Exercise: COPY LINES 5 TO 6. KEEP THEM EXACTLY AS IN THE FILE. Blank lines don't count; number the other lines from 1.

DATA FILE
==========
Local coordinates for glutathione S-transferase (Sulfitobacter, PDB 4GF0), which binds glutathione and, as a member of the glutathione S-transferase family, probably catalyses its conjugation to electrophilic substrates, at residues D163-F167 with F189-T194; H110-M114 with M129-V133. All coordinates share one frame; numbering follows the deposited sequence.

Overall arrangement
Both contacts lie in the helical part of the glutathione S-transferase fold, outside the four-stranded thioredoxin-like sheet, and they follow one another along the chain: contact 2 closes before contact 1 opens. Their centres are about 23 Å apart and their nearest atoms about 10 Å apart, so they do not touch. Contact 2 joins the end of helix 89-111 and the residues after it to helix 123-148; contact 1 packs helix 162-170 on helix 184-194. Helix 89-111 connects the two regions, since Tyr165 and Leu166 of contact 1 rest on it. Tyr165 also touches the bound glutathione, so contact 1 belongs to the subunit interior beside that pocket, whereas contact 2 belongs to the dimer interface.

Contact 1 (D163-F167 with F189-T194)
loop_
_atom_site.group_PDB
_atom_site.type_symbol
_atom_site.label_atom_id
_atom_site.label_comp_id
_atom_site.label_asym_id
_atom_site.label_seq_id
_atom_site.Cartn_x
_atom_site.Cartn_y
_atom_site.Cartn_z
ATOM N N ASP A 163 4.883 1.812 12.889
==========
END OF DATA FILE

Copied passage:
loop_
_atom_site.group_PDB